This month, we interview Proskuneo School of the Arts volunteer, Sarah Hicks. Sarah has been working at PSOTA since the beginning and has a huge heart for the community we serve. Sarah has a knack for creating community wherever she goes. Catch a glimpse of our Proskuneo School of the Arts through Sarah’s eyes:
How are you involved with PSOTA? What capacities?
Working with PSOTA is so often the highlight of my week! Instead of sleeping in on Saturday mornings like most teenagers, I wake up early and drive an hour to the incredible place that is the School of the Arts. I normally find my home in charge of the Art room, which has gained the nickname the Community Room, because often students who are waiting on a guitar or piano class will make their way to the Art room to just hang out. I also love being able to help lead the morning activity and interact with all the students who come to the school!
Why do you invest in PSOTA?
There are so many reasons why I go to PSOTA. The students bless me so much and they make me feel like waking up early and spending my Saturdays there is more than worth it. The looks on the students’ face when they play a C scale on the piano right for the first time, or sing an entire song without making any mistakes is beyond priceless. These students, who may not have another opportunity to be a part of a music or art lessons, are why I invest the time I do in PSOTA. It is so incredible to me that God has allowed me to be a part of something like PSOTA, and that He continues to use the school to impact and inspire me.
What do you like about PSOTA?
The students that come are the number 1 thing I love about PSOTA! They are incredible and so often talented beyond words! Another thing I love about PSOTA is the sense of community that flows through the people that are a part of PSOTA, not just among the students, but the volunteers, friends, and family that make their way to the school. Every person that journeys up the three flights of stairs and through the doors into the school are part of this community that is so unbelievably wonderful that it has to be a God thing. The last thing that I will say I love about PSOTA is the bridges that it builds. In one guitar class you can have students from the Sudan, Thailand, Congo, and Columbia. Many would expect it to be difficult to communicate and that there would be barriers between the students, but instead there are conversations filling the air as they all ask questions about chords and congratulate each other on their successes! Bridges are constantly being built.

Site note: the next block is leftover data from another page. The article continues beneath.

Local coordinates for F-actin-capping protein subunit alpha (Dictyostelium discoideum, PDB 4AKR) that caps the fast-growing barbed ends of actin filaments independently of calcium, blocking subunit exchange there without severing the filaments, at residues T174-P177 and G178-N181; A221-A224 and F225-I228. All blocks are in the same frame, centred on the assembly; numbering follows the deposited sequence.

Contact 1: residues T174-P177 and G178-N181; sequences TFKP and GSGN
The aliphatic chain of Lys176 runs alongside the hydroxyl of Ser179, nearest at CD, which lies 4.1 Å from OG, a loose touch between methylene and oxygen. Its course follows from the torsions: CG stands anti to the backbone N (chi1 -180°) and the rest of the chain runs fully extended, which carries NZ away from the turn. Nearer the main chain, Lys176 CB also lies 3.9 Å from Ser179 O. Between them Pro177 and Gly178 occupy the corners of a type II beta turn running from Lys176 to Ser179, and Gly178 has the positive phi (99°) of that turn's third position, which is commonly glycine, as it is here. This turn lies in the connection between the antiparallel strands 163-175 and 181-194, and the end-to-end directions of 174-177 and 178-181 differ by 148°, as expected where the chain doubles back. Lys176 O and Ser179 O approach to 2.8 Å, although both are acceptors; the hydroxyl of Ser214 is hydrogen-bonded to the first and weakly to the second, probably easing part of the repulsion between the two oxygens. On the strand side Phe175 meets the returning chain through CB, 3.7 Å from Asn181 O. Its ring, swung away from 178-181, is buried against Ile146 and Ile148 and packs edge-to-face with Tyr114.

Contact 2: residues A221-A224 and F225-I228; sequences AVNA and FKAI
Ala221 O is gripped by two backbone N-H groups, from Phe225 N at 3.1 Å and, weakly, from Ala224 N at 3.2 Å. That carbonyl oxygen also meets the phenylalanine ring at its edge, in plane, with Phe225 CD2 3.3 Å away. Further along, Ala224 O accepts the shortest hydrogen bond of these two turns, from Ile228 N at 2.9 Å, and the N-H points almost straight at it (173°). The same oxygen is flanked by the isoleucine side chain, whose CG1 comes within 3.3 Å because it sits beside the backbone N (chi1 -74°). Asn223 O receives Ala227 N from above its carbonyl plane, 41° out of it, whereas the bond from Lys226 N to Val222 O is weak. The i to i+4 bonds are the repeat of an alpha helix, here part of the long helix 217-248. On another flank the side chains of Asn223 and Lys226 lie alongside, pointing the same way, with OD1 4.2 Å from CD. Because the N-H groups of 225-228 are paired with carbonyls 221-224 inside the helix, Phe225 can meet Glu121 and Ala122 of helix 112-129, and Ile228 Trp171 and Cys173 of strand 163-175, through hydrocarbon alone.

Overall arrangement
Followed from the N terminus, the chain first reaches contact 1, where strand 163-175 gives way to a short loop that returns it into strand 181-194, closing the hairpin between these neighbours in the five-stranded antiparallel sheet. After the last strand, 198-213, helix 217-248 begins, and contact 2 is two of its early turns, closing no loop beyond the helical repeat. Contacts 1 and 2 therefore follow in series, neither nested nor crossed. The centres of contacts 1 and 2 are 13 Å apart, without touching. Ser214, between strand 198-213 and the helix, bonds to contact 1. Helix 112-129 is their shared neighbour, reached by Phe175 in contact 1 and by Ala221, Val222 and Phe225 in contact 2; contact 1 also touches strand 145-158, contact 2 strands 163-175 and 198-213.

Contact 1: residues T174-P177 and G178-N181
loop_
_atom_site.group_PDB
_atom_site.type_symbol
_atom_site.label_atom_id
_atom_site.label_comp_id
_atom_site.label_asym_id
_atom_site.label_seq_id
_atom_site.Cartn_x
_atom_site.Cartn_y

How have your grown/benefited because of your involvement in PSOTA?
God has taught me a lot about being grateful for every opportunity I have to be involved in the arts, and that I need to take hold of those opportunities, because I do not know when they will arise again. I have also realized how incredible culture truly is. I have been a part of Proskuneo for some time, but the school is a whole different level of cultures coming together. There are students from so many cultures and many times they will all work together for a common goal, and when they succeed it is truly beautiful. It is one of the most inspirational places I have ever been.
Share a story or meaningful moment of your time at PSOTA.
This moment actually happened during a meeting with all of the volunteers after PSOTA one day. We were all sharing stories and ideas for the school and someone mentioned one of the students talking about how the school was such an amazing opportunity for them, because all they had ever known was living in the middle of a war zone. That struck me and I was busy thinking of that while others continued to share. My ears perked up when I heard Josh Davis sharing a story of going to one of the volunteers favorite local restaurants. He shared how one afternoon when he was inside, he had a conversation with one of the women who works in the shop. This woman has brought her children to the school a few times. She has repeatedly thanked us for this opportunity for her children to learn music and art, and has told us how her childhood was so different. She has said that all she knew as a child was that they were constantly running from war. It is incredible for me to picture our precious students running from soldiers and gunfire. I cannot imagine seeing the smiling faces of the children who come to the school, replaced with faces of children full of terror and sadness. It is a tremendous opportunity to serve in this incredible community full of these precious students who are no longer running from war.